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The sexual harassment allegations against Harvey Weinstein sparked the #MeToo movement. New York state and New York City have enacted laws requiring training to prevent sexual harassment in the workplace. Vince Bucci/Invision/AP hide caption

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Vince Bucci/Invision/AP

Amid #MeToo, New York Employers Face Strict New Sexual Harassment Laws

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Simone Grimes made secret recordings of Federal Housing Finance Agency Director Melvin Watt that she says bolster her claims of harassment, retaliation and equal-pay violations by Watt and the agency. Seanie Blue hide caption

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Seanie Blue

Bugged At Work: How Secret Recordings Are Changing The Workplace

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What Makes A Leader?

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Arby's is among seven fast-food chains that have agreed to stop limiting their workers' ability to take jobs at other restaurants in the same chain. Joe Raedle/Getty Images hide caption

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Joe Raedle/Getty Images

Fast-Food Chains Back Away From Limits On Whom They Hire

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#MeToo Complaints Swamp Human Resources Departments

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Asking questions about prior salary can be used by employers to discriminate against women and minorities who earn less, critics say. Neil Webb/Getty Images/Ikon Images hide caption

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Neil Webb/Getty Images/Ikon Images

More Employers Avoid Legal Minefield By Not Asking About Pay History

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A federal court has sided with Aileen Rizo, who filed suit after realizing her male counterparts were being paid more. The ruling overrules a previous interpretation of the 1963 Equal Pay Act. Rizo is seen here with her daughters in a photo she provided to the AP in 2017. Aileen Rizo/AP hide caption

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Aileen Rizo/AP

Nina Irizarry says she was sexually harassed in various jobs as a contractor but didn't have a human resources person to turn to or an employer to sue. Justin T. Shockley/Courtesy of Nina Irizarry hide caption

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Justin T. Shockley/Courtesy of Nina Irizarry

Unequal Rights: Contract Workers Have Few Workplace Protections

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Autumn Weese was fired — at least, she thinks she was — but found out from co-workers, not from her boss. Chandis Vaughn/Courtesy of Autumn Weese hide caption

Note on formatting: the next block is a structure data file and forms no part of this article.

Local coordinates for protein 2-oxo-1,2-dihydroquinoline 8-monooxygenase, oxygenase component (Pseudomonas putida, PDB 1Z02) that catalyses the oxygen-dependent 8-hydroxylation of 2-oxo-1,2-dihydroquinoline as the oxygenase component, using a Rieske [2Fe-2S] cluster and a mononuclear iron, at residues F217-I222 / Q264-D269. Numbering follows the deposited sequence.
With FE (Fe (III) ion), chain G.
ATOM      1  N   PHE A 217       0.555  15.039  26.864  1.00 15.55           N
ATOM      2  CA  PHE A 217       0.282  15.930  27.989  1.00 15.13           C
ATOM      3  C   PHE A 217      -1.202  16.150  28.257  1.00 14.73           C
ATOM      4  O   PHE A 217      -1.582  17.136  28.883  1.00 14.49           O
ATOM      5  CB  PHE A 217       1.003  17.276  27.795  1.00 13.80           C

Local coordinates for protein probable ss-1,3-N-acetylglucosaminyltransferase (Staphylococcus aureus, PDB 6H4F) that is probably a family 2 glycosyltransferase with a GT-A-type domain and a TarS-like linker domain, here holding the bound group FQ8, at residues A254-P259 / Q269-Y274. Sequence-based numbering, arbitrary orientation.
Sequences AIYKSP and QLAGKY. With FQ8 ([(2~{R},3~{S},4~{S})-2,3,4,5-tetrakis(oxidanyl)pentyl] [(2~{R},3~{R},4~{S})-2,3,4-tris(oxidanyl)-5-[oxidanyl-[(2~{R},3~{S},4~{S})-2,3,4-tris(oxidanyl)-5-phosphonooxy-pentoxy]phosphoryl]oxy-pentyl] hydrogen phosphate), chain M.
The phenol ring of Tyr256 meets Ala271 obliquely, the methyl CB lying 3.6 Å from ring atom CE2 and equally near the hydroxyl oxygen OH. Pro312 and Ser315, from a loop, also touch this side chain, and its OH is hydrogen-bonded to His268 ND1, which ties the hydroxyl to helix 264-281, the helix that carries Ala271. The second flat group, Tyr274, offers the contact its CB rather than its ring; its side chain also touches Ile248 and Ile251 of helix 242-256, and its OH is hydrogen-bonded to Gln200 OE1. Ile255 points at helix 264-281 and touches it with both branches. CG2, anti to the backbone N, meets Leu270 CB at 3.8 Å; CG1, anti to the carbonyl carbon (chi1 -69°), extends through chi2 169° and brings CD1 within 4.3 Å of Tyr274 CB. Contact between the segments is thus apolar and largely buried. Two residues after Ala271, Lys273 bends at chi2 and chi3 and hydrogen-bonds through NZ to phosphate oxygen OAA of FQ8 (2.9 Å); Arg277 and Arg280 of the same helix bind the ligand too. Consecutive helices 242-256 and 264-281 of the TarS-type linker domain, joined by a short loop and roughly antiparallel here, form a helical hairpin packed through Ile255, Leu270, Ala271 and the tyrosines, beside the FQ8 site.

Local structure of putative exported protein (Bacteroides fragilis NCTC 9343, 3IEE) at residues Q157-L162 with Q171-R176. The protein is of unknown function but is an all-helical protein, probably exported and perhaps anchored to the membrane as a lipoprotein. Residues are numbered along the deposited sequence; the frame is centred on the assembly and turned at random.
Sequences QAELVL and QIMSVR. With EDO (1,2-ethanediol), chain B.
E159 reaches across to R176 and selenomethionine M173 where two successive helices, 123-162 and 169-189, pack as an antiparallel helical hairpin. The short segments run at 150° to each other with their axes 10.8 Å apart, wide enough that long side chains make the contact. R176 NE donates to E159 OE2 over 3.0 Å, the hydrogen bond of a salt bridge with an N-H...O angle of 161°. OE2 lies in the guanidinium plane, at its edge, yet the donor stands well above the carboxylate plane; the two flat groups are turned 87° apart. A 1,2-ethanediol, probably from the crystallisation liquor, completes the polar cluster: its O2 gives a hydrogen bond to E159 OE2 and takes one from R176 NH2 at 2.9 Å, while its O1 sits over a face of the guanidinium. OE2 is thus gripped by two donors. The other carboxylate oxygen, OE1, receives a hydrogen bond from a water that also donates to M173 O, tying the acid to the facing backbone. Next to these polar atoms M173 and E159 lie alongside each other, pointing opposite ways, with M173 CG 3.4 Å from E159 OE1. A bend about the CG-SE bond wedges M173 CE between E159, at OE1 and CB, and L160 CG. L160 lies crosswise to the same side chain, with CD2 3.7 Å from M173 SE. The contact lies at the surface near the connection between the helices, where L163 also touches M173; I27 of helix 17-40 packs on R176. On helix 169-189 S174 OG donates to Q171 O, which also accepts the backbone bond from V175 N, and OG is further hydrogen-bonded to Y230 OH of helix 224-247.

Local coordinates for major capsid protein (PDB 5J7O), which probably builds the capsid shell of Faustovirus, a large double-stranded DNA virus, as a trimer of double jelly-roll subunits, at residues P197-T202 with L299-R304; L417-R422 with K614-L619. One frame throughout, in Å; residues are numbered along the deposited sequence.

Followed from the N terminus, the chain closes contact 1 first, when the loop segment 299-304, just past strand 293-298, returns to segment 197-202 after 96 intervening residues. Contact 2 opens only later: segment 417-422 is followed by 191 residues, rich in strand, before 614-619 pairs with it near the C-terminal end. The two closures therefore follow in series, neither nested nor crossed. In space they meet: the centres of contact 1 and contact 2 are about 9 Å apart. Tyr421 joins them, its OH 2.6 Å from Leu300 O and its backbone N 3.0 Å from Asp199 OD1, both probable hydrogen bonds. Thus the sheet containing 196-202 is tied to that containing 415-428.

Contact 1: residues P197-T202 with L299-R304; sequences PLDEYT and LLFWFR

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Chandis Vaughn/Courtesy of Autumn Weese

Fired Via Tweet, Text And Voicemail: Loss Of Job, And Respect

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Most workers are covered by the Family Medical Leave Act, which allows up to 12 weeks of leave per year to care for family members. But that leave is unpaid. Now, Republicans are making paid family leave a legislative policy. Jasmine Mithani and Katie Park/NPR hide caption

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Jasmine Mithani and Katie Park/NPR

Lawmakers Agree On Paid Family Leave, But Not The Details

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People carry signs addressing the issue of sexual harassment at a #MeToo rally outside of Trump International Hotel on December 9, 2017 in New York City. Stephanie Keith/Getty Images hide caption

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Stephanie Keith/Getty Images

Isabel Escobar (far right) was among a group of Arise Chicago members — Latina and Polish home cleaners, nannies and home care workers — advocating for the Illinois Domestic Workers Bill of Rights during an October 2015 trip to the state capital in Springfield. Arise Chicago hide caption

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Arise Chicago

Low-Wage Workers Say #MeToo Movement Is A Chance For Change

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"Being a freelancer, you really have to be on top of your emotional and mental health," says Carolina Salas, a New York City freelance marketing expert. Justin T. Shockley hide caption

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Justin T. Shockley

Will Work For No Benefits: The Challenges Of Being In The New Contract Workforce

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John Vensel is a contract attorney at the Orrick law firm in Wheeling, W.Va. He says contract work is today's economic reality. Yuki Noguchi/NPR hide caption

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Yuki Noguchi/NPR

Freelanced: The Rise Of The Contract Workforce

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Participants march against sexual assault and harassment at the #MeToo March in the Hollywood section of Los Angeles last month. Damian Dovarganes/AP hide caption

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Damian Dovarganes/AP

Compliment Or Come-On? Confusion Over How To Define Sexual Harassment

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